One Way Hash Functions and DES
Ralph C. Merkle – Xerox PARC
Crypto ’89 - A Conference on the Theory and Applications of Cryptology
The idea of this paper is to build a secure one-way hash function using DES. The motivation behind using one-way hash functions in cryptography is authentication. One of the properties of a one-way hash is that given the hash function it is computationally infeasible to find two values that hash to the same place. If our hash function is F(x), it is computationally infeasible to find some pair x1 ¹ x2 such that F(x1) = F(x2). So we can "authenticate" a value x by using a one-way hash function to produce some fixed size output. This output can then be reliably known to come from this certain value x, because an impersonator cannot efficiently find some other input value that produces the same output.
The author first gives definitions of the two general types of one-way hash functions: weak and strong.
Properties of a weak one-way hash function F.
Properties of a strong one-way hash function F.
Weak one-way hash functions suffer from a number of problems, including a weakening of their security on repeated use. For example, computing 1000 different random values of x could make the chances of finding an x’ such that one of the thousand values of x satisfies F(x) = F(x’) 1000 times higher. Strong one-way hash functions can be used repeatedly without security compromise.
The main advantage of using strong one-way hash functions in authentication is that they can quickly and securely reduce the size of the cleartext. Say I have a 1-megabyte cleartext message that I want to digitally sign (using my RSA private key). Instead of directly encrypting this message using the private key, I can first run it through a strong one-way hash function to reduce it to some fixed size (say 56 bits). It is computationally infeasible to find any other cleartext message that will hash to this same value, even though those messages obviously exist. Therefore, instead of signing the whole message I can just sign this hash output. Anyone can now verify that the cleartext is authentic (that it came from my RSA private key) by checking the signature (using my RSA public key), and then computing the hash value of the cleartext message. Any slight change in the cleartext message will produce a huge change in the output from the hash function. This gives us an easy way of knowing if a document has been altered.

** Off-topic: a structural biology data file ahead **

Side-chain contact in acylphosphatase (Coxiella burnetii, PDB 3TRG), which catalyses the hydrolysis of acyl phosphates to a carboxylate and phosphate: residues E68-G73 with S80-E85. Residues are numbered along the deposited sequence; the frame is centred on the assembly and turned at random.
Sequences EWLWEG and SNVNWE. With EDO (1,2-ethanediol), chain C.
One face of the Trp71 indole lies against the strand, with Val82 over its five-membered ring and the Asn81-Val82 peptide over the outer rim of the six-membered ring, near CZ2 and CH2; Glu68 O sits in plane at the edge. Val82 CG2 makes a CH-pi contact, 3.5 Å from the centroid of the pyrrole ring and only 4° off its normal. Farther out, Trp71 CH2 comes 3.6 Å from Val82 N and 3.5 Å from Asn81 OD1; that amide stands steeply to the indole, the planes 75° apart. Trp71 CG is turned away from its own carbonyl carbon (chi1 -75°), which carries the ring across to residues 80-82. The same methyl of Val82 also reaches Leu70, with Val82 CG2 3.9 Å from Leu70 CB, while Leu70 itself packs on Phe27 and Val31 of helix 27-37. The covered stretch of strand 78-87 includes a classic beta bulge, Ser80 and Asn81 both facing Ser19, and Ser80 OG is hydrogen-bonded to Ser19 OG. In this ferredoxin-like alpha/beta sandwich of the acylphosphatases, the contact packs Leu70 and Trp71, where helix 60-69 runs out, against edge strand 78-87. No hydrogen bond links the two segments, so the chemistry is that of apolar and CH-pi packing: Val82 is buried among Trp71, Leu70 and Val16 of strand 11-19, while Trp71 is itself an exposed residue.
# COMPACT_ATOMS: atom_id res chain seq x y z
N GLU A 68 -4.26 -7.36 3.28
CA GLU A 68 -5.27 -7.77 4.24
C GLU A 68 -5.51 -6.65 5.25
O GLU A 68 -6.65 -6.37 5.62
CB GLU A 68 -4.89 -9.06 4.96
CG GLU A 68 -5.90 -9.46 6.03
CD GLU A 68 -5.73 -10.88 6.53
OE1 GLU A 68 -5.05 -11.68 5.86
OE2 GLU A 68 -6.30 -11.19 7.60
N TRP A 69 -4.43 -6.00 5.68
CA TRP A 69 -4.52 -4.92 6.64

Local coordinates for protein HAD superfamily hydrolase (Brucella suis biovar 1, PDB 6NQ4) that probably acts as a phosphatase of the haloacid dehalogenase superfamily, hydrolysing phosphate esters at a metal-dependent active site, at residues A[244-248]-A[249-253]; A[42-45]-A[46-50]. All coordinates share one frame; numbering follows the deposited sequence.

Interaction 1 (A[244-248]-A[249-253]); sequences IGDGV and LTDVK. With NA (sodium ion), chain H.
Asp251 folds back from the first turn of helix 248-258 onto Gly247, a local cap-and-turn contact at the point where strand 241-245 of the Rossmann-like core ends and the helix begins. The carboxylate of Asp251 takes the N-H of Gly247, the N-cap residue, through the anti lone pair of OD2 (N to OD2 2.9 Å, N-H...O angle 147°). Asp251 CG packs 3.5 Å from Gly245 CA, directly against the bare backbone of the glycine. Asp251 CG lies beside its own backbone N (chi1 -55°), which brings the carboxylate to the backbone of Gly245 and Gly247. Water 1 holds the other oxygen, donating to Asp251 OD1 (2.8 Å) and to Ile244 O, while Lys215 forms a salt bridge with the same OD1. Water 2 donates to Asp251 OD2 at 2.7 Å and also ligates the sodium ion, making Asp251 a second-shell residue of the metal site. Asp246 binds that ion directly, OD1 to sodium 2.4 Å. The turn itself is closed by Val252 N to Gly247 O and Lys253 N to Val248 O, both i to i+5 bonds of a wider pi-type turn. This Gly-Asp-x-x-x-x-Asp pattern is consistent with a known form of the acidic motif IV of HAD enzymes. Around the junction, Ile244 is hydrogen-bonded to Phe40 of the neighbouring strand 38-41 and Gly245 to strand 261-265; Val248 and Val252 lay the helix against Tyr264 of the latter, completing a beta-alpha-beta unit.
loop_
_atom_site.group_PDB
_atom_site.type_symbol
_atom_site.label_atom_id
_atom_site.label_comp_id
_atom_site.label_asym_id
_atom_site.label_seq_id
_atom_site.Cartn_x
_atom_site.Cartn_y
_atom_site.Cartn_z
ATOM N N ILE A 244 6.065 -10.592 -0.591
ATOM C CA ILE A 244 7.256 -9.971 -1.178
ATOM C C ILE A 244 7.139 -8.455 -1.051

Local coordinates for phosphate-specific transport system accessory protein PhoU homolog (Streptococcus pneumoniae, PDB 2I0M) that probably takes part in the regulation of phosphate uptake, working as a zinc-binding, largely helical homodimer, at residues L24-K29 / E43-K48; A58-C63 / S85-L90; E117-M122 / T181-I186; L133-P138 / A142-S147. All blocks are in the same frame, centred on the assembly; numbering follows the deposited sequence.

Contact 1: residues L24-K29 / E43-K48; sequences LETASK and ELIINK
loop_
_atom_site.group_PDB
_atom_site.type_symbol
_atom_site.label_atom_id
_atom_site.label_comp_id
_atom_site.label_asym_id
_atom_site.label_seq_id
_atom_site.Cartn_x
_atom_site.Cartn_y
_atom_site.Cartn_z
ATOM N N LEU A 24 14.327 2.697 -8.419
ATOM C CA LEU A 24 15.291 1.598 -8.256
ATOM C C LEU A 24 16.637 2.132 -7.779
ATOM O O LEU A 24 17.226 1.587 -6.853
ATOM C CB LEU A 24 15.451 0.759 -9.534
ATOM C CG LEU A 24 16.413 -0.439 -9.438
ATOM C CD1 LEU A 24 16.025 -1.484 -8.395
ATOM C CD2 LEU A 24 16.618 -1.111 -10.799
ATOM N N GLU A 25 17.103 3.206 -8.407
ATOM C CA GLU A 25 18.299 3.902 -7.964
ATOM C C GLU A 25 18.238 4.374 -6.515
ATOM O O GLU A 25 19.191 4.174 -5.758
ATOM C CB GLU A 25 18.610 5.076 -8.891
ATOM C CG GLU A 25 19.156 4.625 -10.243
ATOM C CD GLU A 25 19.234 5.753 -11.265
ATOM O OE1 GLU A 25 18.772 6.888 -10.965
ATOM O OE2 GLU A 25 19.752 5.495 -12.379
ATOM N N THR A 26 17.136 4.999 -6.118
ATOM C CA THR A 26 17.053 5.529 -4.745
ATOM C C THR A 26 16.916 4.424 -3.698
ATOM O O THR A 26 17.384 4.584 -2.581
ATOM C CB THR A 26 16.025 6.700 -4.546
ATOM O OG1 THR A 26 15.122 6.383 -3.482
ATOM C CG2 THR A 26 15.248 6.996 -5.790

The algorithm for a strong one-way hash function F , in terms of a simpler F0 which only accepts a limited size input, follows.
function F(x) returns fixed size (z-bit) output string
We need to define the F0(x) that is used in the above function F(x). First we define a function f0(x) as follows. DES_ENCRYPT takes a 56-bit key and a 64-bit-plaintext as input, and produces a 64-bit-ciphertext output. (total of 120 input bits)
f0(key, plaintext) = DES_ENCRYPT(key, plaintext) xor plaintext
This definition of F0(x) accepts 119-112 = 7 bits per iteration, requiring one application of DES_ENCRYPT for every 3.5 bits to be hashed. This is very inefficient, so the author gives some more efficient approaches.
F0’(x) = f0("00", f0("10", x1), x2), f0("01", f0("11", x1), x2)
F0’’(x) = f0("00", first59bits(f0("100", x1)), first59bits(f0("101", x2))),
f0("01", first59bits(f0("110", x1)), first59bits(f0("111", x2)))
These new functions give better efficiency: 11 bits per DES application for F0’(x) and 18 bits per DES application for F0’’(x). In a similar way, one could develop more efficient ways to compute strong one-way hash functions from the DES algorithm.